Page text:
• You might need to apply before a certain date
  • It can exclude cash advances
  • The interest rate can revert to a much higher rate once the promotional period is over

It’s important to keep track of how many months are left on the promotional period so you don’t get caught out. Any outstanding balance at the end will be charged at the revert rate, so you’ll want to be prepared.

0% balance transfer offers

These might not technically be a signup offer, but 0% balance transfers are available on many different credit cards to help you pay off your existing debts without being charged interest. This is a competitive space due to the mountain of debt the average Australian has on their credit card, so you can find 0% balance transfers with periods as long as 26 months.

Source: The Checkout

‘Credit card churning’ – a way to make the most of signup deals?

There’s a whole subculture of credit card nerds out there (see r/churning on Reddit) who take advantage of these promotional offers by signing up to the best ones, accumulating the points, either selling them or using them and then cancelling the card. Rinse, repeat, and make money.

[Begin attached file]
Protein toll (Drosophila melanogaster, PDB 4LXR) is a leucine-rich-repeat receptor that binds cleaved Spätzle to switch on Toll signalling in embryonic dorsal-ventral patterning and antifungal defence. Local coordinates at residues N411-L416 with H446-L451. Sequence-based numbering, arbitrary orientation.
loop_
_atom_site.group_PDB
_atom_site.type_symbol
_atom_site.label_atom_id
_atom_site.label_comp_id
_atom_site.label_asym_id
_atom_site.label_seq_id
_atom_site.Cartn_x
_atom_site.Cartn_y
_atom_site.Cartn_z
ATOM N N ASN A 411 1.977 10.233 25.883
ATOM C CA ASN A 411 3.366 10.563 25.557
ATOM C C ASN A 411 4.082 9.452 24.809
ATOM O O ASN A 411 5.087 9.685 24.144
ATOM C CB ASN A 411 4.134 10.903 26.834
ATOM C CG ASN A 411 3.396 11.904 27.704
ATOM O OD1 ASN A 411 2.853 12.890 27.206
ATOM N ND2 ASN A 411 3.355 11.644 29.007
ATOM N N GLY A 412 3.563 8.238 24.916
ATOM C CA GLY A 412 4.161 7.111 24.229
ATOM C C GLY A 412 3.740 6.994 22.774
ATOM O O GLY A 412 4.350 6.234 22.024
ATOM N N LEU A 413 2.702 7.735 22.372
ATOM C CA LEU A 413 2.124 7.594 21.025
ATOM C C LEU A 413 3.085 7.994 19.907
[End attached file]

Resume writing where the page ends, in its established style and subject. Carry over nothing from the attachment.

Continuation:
While we’re not advocating for this method, it usually goes something like this:

  1. Check your credit score online: a good credit rating will increase your chances of being approved, but applying for and being rejected by too many credit cards in a short space of time can harm your score.
  2. Look for the best deals: a combination of high points offers, low annual fees and manageable spending requirements is ideal. Also make sure you read the deal’s terms and conditions.